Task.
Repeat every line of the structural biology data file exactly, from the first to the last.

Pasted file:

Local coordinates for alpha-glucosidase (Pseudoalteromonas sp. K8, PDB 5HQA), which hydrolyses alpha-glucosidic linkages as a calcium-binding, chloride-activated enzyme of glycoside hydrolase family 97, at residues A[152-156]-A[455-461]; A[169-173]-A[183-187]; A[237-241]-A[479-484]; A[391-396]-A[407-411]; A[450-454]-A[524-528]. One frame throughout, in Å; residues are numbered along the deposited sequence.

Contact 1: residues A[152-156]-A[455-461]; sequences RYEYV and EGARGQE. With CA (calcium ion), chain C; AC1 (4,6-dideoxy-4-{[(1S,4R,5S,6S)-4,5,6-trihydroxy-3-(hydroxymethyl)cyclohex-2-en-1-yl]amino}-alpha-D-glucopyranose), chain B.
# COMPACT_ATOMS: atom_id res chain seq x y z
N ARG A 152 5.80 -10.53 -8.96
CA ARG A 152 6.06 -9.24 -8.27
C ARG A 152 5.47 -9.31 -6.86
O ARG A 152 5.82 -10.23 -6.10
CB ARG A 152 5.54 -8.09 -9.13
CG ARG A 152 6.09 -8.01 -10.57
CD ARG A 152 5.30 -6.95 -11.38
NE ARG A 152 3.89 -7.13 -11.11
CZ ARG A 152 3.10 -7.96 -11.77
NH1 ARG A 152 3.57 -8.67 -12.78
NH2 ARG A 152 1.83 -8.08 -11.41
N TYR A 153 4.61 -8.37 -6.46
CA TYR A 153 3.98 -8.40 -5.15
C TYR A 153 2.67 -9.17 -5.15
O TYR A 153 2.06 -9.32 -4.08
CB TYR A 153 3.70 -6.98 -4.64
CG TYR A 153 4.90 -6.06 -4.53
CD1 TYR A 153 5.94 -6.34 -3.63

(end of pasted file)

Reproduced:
Local coordinates for alpha-glucosidase (Pseudoalteromonas sp. K8, PDB 5HQA), which hydrolyses alpha-glucosidic linkages as a calcium-binding, chloride-activated enzyme of glycoside hydrolase family 97, at residues A[152-156]-A[455-461]; A[169-173]-A[183-187]; A[237-241]-A[479-484]; A[391-396]-A[407-411]; A[450-454]-A[524-528]. One frame throughout, in Å; residues are numbered along the deposited sequence.

Contact 1: residues A[152-156]-A[455-461]; sequences RYEYV and EGARGQE. With CA (calcium ion), chain C; AC1 (4,6-dideoxy-4-{[(1S,4R,5S,6S)-4,5,6-trihydroxy-3-(hydroxymethyl)cyclohex-2-en-1-yl]amino}-alpha-D-glucopyranose), chain B.
# COMPACT_ATOMS: atom_id res chain seq x y z
N ARG A 152 5.80 -10.53 -8.96
CA ARG A 152 6.06 -9.24 -8.27
C ARG A 152 5.47 -9.31 -6.86
O ARG A 152 5.82 -10.23 -6.10
CB ARG A 152 5.54 -8.09 -9.13
CG ARG A 152 6.09 -8.01 -10.57
CD ARG A 152 5.30 -6.95 -11.38
NE ARG A 152 3.89 -7.13 -11.11
CZ ARG A 152 3.10 -7.96 -11.77
NH1 ARG A 152 3.57 -8.67 -12.78
NH2 ARG A 152 1.83 -8.08 -11.41
N TYR A 153 4.61 -8.37 -6.46
CA TYR A 153 3.98 -8.40 -5.15
C TYR A 153 2.67 -9.17 -5.15
O TYR A 153 2.06 -9.32 -4.08
CB TYR A 153 3.70 -6.98 -4.64
CG TYR A 153 4.90 -6.06 -4.53
CD1 TYR A 153 5.94 -6.34 -3.63